When it comes to career advice, it seems that everyone has some. The trouble is figuring out who to listen to. Most people field advice from friends, parents, teachers and significant others. John Clark, a music producer and sound engineer, even found information technology consultants tossing advice his way.

Before you tell everyone to shut up, consider the idea that there is no bad advice, just people who are bad at sifting advice. Which means if you want to figure out the career that's right for you, get good at sifting.

Rosalind Hoffa, director of the Amherst College Career Center says, “Approach many people and gather all sorts of information. No one has the absolute answer. So the best way to proceed is to explore and experiment.” When it comes to finding the right career, “Everyone has the answer inside them and unlocking it is the question.”

Clark reports that, “The best advice I ever got was from my parents. They told me to follow my heart. They also showed me where my talents are by recognizing a love for music and giving me piano lessons early.”

When sorting through input remember each person has their own perspective, including your parents. Someone who values power gives advice that leans toward the acquisition of power, and someone who values work-life balance steers people toward that. You need to know your own values to figure out how each person's input applies to your situation.

The advice Clark received in college was about performance, because at Tufts, where he was, that's what studying music is all about. Clark tuned out the advice and took pre-med courses with a big paycheck in mind. But sometimes career advice comes in odd packages, and for Clark, it was an award. The first piece of music he produced received national honors, and he realized he had talent for advising musicians artistically and arranging music.

If you know yourself very well, sorting through career advice will be a breeze. The problem is, how can you know yourself that well before you are 70 and your career is over? Even people like Clark, who were raised to focus on their inherent skills, still have trouble figuring out their true calling: After college he took a job creating PowerPoint presentations.

For some people, especially those with patience to spare and money to burn, trial and error will work. And even if you are surrounded by friends who are as lost as you are, you still might find them useful: Hoffa says, “Friends can be a great resource. Sometimes just hearing yourself talk it out with friends is helpful.” Eventually, Clark's friend told him to take an internship at a music studio.

A faster way down the difficult path of career self-knowledge is to take an aptitude test. Deirdre McEachern, of VIP Coaching, says that a career aptitude test can tell you where your strengths lay. She gives her clients the Highlands Ability Battery, which takes three hours to complete and generates thirty pages of information. Other popular tests are the Myers-Briggs Type Indicator and Strong Interest and Skills Confidence Inventory, each of which you can administer yourself via the Internet, though McEachern recommends you have a professional help you interpret your results.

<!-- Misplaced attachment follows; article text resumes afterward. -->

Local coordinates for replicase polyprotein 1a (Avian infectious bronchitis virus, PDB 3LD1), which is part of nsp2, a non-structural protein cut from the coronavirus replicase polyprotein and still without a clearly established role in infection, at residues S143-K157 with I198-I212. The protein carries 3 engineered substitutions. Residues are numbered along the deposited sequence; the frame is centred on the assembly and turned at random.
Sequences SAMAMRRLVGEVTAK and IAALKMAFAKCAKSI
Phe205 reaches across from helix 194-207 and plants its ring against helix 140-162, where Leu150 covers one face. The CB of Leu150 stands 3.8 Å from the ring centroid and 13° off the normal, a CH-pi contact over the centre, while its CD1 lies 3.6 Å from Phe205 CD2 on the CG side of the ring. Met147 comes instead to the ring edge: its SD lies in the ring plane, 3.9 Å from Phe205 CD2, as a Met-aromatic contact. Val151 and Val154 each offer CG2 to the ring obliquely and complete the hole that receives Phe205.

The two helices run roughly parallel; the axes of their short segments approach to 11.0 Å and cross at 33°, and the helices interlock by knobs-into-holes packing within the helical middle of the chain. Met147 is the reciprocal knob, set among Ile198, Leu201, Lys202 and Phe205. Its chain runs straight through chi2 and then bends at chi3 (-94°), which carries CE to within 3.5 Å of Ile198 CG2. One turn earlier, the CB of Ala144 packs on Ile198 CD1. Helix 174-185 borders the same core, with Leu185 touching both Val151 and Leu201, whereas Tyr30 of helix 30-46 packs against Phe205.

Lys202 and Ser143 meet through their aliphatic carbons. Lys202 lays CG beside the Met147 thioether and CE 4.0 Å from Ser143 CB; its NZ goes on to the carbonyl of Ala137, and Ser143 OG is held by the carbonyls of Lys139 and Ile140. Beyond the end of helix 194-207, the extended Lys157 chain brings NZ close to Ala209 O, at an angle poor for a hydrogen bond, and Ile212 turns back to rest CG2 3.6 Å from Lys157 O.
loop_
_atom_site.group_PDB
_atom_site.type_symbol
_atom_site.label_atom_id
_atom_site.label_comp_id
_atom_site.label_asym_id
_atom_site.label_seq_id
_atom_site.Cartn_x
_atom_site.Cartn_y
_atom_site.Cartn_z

McEachern's clients are generally people in their forties who wish they had come to her in their twenties, but some clients are as young as eighteen. “These people come to me to get help picking a college major,” she says. “Highlands test results don't change after age fourteen. Interests and motivations shift, but one's natural abilities are the same throughout life.”

But McEachern cautions that aptitude tests recommend a wide range of professions. So you also need to understand “your core beliefs and values.” To do this, McEachern asks questions such as: “If you could solve one world problem what would it be? What are the most proud moments of your life? What makes you angry in the world? What are traits you admire in other people?” And she doesn't just write down your answer. She also listens for intangible things like tone of voice and rate of speech. From this process she recommends a career you'd be good at doing that would satisfy your soul.

For those of you who cringe at the thought of hiring a coach or even sitting down for a test, trial and error might be right for you. The more experience you have making career decisions — good and bad — the better you'll get at making them quickly, effectively and on your own. Clinical psychologist Jason Greenberg advises people to go with their gut more often. “People don't listen to their gut. They listen to their head and other peoples' advice. The greater impact a decision has on one's life, the less likely the person is to trust their instinct.”

But the advice never stops, really. And you need to learn to take it. Because the biggest factor in career success, after education, is how effective your network of advisors is. And here's a piece of advice about taking advice from Clark, who now has a thriving business in a career he loves: “Have some humility.”

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